My last real milestone to hit just came up. This blog has now been around for one whole year. I’m shocked to say the least. I never believed that having a scratchpad for jotting down my ideas about troubleshooting would blossom into this. Those of you that have followed me for a while know that I tend to flit around technologies from wireless to security to switching and back to posts about Apple computers from time to time (even though I don’t own one). To see that I’ve been able to keep this going for as long as I have is either a testament to my stubbornness or the large amount of cruft floating around in my head.
My initial ideas about troubleshooting hit a writer’s block wall pretty quickly. I started posting some things about my CCIE studies and the occasional voice-related article. It took a couple of months before I started writing pieces based more on opinion than fact. I was afraid at first. I’m normally the kind of person that keeps my opinions to myself. However, it was interesting to put my thoughts and ideas down on “paper” and see what people thought of them. Opinion pieces don’t require paragraphs worth of console output or exhaustive testing. Of course, they can also be wrong or inaccurate and subject to debate or correction. Other bloggers have told me that opinion pieces aren’t for them due to the possibility of angering their audience or fear of rejection. My advice is to give it a shot on something simple first. Put your thoughts out there and see what the reaction looks like. Remember the old adage, “If people agree with everything you’ve said, you aren’t doing your job.”
I find myself spending more time commenting on current events in long form now. I do get a chance to discuss things on Packet Pushers from time to time, but when something really juicy comes up, I can’t resist adding my voice to the din. Some of these articles are interesting, others not so much. I tried my hand at adding some link aggregation pages every week or so but found that I didn’t really keep up with new things like I thought I would. I really spend a lot more time out in the field doing rather than learning. I’m not one for going over simple things that are well-documented elsewhere. I tend to talk about the more esoteric configurations or things that you just can’t find anywhere else. Those posts are as much for my benefit as anyone else’s. If I know that I’ve run into a particular situation and I write about it, I know I can always find it here as opposed to sifting through Google for hours on end. I just hope my readers can get some use out of it too.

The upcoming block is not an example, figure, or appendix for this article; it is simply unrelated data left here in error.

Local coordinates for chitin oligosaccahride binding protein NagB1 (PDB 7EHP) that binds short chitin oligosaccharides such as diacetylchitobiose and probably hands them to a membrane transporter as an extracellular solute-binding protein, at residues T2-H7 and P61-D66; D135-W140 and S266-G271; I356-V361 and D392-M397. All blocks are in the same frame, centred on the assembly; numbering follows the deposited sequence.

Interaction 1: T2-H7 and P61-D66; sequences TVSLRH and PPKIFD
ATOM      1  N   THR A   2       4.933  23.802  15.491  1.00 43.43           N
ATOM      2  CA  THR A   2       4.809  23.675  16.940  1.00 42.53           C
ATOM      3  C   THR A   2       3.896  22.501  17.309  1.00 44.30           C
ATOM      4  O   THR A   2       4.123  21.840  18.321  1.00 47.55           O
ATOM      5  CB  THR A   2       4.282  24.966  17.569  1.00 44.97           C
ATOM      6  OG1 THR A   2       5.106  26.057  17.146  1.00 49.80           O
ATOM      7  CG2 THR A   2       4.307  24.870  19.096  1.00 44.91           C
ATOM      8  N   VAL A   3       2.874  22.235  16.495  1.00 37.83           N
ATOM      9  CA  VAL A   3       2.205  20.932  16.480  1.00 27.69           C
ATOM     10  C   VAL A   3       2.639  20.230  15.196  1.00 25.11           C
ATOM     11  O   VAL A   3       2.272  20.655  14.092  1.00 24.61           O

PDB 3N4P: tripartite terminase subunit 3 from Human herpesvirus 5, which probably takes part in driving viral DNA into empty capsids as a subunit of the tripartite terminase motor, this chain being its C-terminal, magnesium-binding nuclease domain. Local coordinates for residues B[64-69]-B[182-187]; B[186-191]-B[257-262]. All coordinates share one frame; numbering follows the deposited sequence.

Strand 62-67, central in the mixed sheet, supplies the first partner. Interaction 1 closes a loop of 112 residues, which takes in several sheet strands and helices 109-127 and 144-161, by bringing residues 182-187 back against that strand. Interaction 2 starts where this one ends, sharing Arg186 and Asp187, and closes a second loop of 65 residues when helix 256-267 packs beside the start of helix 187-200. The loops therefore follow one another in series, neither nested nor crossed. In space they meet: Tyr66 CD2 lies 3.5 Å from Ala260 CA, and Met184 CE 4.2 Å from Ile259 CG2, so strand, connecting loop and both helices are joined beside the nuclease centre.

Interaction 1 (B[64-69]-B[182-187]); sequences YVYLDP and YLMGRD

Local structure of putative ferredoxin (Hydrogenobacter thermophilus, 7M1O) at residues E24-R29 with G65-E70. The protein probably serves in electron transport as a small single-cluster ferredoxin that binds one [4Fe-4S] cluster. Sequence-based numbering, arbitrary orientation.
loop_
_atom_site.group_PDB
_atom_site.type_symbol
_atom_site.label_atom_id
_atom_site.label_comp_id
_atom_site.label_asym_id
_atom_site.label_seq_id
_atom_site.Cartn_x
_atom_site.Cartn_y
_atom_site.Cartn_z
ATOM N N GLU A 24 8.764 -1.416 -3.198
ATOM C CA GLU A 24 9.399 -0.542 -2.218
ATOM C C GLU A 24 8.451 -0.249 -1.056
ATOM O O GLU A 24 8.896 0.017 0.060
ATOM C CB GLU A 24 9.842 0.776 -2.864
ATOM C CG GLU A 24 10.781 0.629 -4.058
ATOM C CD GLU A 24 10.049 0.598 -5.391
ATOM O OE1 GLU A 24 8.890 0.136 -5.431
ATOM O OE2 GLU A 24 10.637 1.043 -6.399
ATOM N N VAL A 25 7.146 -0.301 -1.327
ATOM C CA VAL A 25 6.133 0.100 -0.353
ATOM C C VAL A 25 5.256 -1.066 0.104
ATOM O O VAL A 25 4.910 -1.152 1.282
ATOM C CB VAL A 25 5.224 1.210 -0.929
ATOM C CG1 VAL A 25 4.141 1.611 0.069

I still blog about the CCIE a fair amount. It feels a little different commenting on it from the other side of the line, but people seem to like reading about all things lab related. There are a ton of great blogs out there that detail the process that lab candidates are going through and the little gems of knowledge that they unearth from time to time, whether it be revelations about Dynamic Trunking Protocol (DTP) or alias lists or even TCL scripts. I should probably create a CCIE candidate blog list just so those of you out there that hunger for my CCIE-related material can get your fix from them as well. My CCIE posts tend to be more on the commentary side and focused on the details in the process rather than the content. I think it’s more of a way to talk about the things that I see are important to keep in mind besides the ability to remember OSPF LSA types on demand. A “forest for the trees” approach, if you will.
Once again, I’d like to thank all my visitors and readers for your time. I appreciate your feedback and comments about everything. You help me be a better blogger with every post. It helps me to know that the things I post can be useful. Tanner Ezell and I discussed the idea that people should provide help and support because they can, not because they’re doing it for fame or recognition. I like helping people solve problems. It just so happens that the most efficient way for me to do it is by writing a blog. The more you wonderful people read it, the more popular and well-known it becomes. While I appreciate that, know that I’ll still be here plugging away and talking about things even if I’m on page 30 of a Google search.